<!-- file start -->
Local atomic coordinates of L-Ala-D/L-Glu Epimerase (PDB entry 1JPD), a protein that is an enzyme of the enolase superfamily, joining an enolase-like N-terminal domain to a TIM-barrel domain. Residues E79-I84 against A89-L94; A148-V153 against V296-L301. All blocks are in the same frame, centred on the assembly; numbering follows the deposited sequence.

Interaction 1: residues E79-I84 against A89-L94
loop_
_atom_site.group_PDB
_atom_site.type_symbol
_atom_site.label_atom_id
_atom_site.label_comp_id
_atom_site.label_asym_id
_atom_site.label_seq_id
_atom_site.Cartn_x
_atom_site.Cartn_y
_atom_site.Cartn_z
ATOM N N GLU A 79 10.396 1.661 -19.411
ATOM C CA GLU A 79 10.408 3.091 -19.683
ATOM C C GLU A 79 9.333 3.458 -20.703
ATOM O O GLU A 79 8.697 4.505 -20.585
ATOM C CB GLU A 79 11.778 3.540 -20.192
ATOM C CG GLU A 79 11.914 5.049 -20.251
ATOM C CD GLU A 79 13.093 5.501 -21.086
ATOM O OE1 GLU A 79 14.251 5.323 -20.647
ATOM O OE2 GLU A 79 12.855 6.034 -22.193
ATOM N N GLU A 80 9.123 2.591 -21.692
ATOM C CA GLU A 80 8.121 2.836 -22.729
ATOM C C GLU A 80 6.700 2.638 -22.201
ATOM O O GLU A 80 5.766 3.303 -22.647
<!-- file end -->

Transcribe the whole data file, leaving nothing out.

Local atomic coordinates of L-Ala-D/L-Glu Epimerase (PDB entry 1JPD), a protein that is an enzyme of the enolase superfamily, joining an enolase-like N-terminal domain to a TIM-barrel domain. Residues E79-I84 against A89-L94; A148-V153 against V296-L301. All blocks are in the same frame, centred on the assembly; numbering follows the deposited sequence.

Interaction 1: residues E79-I84 against A89-L94
loop_
_atom_site.group_PDB
_atom_site.type_symbol
_atom_site.label_atom_id
_atom_site.label_comp_id
_atom_site.label_asym_id
_atom_site.label_seq_id
_atom_site.Cartn_x
_atom_site.Cartn_y
_atom_site.Cartn_z
ATOM N N GLU A 79 10.396 1.661 -19.411
ATOM C CA GLU A 79 10.408 3.091 -19.683
ATOM C C GLU A 79 9.333 3.458 -20.703
ATOM O O GLU A 79 8.697 4.505 -20.585
ATOM C CB GLU A 79 11.778 3.540 -20.192
ATOM C CG GLU A 79 11.914 5.049 -20.251
ATOM C CD GLU A 79 13.093 5.501 -21.086
ATOM O OE1 GLU A 79 14.251 5.323 -20.647
ATOM O OE2 GLU A 79 12.855 6.034 -22.193
ATOM N N GLU A 80 9.123 2.591 -21.692
ATOM C CA GLU A 80 8.121 2.836 -22.729
ATOM C C GLU A 80 6.700 2.638 -22.201
ATOM O O GLU A 80 5.766 3.303 -22.647